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Puerto Rico passes emergency law allowing a halt on debt payments

The move shields public services, pressures Congress, and may face lawsuit

Jule Pattison-Gordon | 4/14/2016, 6 a.m.

Puerto Rican Governor Alejandro García Padilla made a bold move amidst Puerto Rico’s debt crisis last week. Padilla signed a bill that declares Puerto Rico in a state of emergency and authorizes him, at his discretion, to suspend debt payments until Jan. 2017 to protect the well-being of residents.

According to the bill, Padilla may “protect the health, security and public welfare ... [by] using government funds first and foremost for public services.”

The move, some say, is sure to be challenged by hedge funds, which own much of the debt. It also cranks up the pressure on U.S. Congress to find a resolution to an economic disaster that is risking the safety of the island’s citizens.

The measure comes as Puerto Rico has been struggling to balance repayments on $72 billion of debt with the funding needs of hospitals, schools and basic public services. Meanwhile, mass emigration continues to deplete the government’s tax revenue.

Last minute scramble

Just before the law raced through the legislature, some hedge funds seemed to fear their money was slipping away.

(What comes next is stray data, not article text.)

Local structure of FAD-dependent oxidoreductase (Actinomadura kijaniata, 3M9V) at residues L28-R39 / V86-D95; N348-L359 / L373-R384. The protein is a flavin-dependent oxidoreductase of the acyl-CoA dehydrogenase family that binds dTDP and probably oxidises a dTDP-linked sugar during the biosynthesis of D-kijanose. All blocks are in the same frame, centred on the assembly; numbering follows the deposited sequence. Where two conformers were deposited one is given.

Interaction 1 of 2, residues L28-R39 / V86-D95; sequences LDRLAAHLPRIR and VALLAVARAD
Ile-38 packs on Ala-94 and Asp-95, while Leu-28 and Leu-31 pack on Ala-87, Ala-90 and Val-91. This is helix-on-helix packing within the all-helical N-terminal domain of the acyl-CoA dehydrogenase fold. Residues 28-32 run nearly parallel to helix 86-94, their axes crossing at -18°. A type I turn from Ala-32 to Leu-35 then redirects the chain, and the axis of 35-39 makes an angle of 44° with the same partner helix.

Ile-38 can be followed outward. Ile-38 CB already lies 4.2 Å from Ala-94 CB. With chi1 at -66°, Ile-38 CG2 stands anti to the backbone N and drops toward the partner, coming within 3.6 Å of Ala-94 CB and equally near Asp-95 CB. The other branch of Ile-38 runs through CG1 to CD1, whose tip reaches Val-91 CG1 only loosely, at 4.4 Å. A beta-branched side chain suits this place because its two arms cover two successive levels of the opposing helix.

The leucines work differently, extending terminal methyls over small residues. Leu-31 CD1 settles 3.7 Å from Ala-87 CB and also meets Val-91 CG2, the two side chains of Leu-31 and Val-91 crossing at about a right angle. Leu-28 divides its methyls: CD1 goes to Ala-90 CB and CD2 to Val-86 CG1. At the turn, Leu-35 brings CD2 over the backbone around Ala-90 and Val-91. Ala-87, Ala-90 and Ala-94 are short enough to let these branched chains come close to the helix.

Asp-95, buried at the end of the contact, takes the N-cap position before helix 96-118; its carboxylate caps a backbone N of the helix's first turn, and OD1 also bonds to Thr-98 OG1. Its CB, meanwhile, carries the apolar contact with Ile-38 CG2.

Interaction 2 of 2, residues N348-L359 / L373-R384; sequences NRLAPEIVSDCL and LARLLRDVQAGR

On Monday, April 4, days before the governor signed the bill, a group of hedge funds filed a complaint with the U.S. District Court in San Juan seeking to block the Government Development Bank from spending too much to meet its next debt payment.

The complaint asked the court to prohibit the GDB from making any cash transfers not strictly necessary for basic operating expenses — such as paying bank employees’ wages — or providing public services critical to public safety. The GDB has a $422 million payment due on May 1. According to the version of the emergency declaration bill passed by the Senate on April 5, the bank has only $562 million left in cash.

Panic had risen over the solvency of the GDB, said Deepak Lamba-Nieves, research director at the Center for the New Economy in San Juan, in a phone interview with the Banner. Mayors and public officials began taking more money out of the bank to ensure they could pay suppliers and their employees, which in turn depleted what funds the bank had for paying creditors.

Lamba-Nieves said that while the hedge funds had legitimate claims to payment by GDB, if their request to halt the bank’s spending was granted, the result could be disastrous.

“Freezing [the GDB’s] accounts limits the ability of mayors and certain public officers to make payments to suppliers and pay their employees, and would trigger catastrophe at local level and in public agencies,” he said.

With the hedge funds’ complaint filed on Monday April 4, the Senate passed the emergency bill at 2:30 a.m. on Tueday. The House spent a day in heavy debate, before squeaking through on Wednesday morning a revised bill that gave the governor power to suspend payments on a case-by-case basis.

Looming lawsuit?

Angelo Falcón, president of the National Institute for Latino Policy, told the Banner that the significance of the emergency law rests in how the hedge funds respond. He noted that the Puerto Rican constitution requires the government to prioritize repaying general obligation bonds, which hedge funds may take as grounds to sue.